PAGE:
Stejneger's beaked whale
Stejneger's Beaked Whale (Mesoplodon stejnegeri), sometimes known as the Bering Sea Beaked Whale or the Saber-toothed Whale is a poorly-known member of the genus Mesoplodon. Leonhard Hess Stejneger initially described the species in 1885 from a skull, and nothing more of the species was known for nearly a century. The late 1970s saw several strandings, but it was not until 1994 that the external appearance was described from fresh specimens. The most noteworthy characteristic of the males is the very large, saber-like teeth, hence the name.
The body for this species is rather typical for a Mesoplodont, long and tapering at both ends. The beak of the whale is of medium length, and the mouthline forms an arch, though much smoother than other species. The teeth of the males are much larger than those of most other Mesoplodonts and point forwards and inwards right in front of the apex. Only Layard's beaked whale and the Spade Toothed Whale have longer teeth. The coloration is overall dark gray to black on the body with light coloration below, and around the head giving it a "helmeted" appearance. The coloration darkens with age, but females have a light pattern on the bottom of the flukes which become more apparent with age. Like most species, scars occur on the males (from other males) and cookie cutter shark bites are present on both sexes. The length is at least 5.25 meters (17 feet 6 inches) for males and 5.5 meters (18 feet) for females. They are likely around 2.1 to 2.3 meters long (7 to 8 feet) when born.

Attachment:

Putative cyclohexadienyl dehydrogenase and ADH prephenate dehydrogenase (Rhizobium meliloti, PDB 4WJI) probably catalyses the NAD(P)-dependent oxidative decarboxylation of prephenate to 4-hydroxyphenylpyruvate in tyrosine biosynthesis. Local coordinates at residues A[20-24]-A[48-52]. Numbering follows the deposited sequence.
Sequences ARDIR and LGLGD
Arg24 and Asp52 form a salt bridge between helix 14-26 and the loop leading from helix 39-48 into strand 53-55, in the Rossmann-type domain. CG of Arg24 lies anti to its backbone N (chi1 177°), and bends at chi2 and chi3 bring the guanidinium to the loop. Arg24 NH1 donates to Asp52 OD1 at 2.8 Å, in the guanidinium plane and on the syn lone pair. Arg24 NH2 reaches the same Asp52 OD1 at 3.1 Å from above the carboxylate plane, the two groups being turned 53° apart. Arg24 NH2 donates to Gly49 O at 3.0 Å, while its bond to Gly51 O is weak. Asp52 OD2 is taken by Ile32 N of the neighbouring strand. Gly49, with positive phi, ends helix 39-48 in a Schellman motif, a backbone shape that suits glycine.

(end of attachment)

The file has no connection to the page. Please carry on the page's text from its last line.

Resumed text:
Population and distribution
This is the northernmost species of Beaked Whale in the Pacific Ocean, ranging up into the Bering Sea. They are distributed along both sides of the Pacific to Miyagi Prefecture, Japan and Monterey, California. They may migrate south in winter. As with most species of beaked whales, no population estimates have been made.
The whales are typically found in groups of 3 to 4 and sometimes up to 15 animals in a very close group. The groups may have age and sex segregation. Adult males fight each other extensively, and some specimens have been found with healed jaw fractures.
This species has been occasionally hunted in Japan in the past, and occasionally been caught in driftnets. It is uncertain how much this affects the population.
- ^ Taylor, B.L., Baird, R., Barlow, J., Dawson, S.M., Ford, J., Mead, J.G., Notarbartolo di Sciara, G., Wade, P. & Pitman, R.L. (2008). Mesoplodon stejnegeri. In: IUCN 2008. IUCN Red List of Threatened Species. Downloaded on 24 March 2009. Database entry includes a brief justification of why this species is of data deficient.
No one has provided updates yet.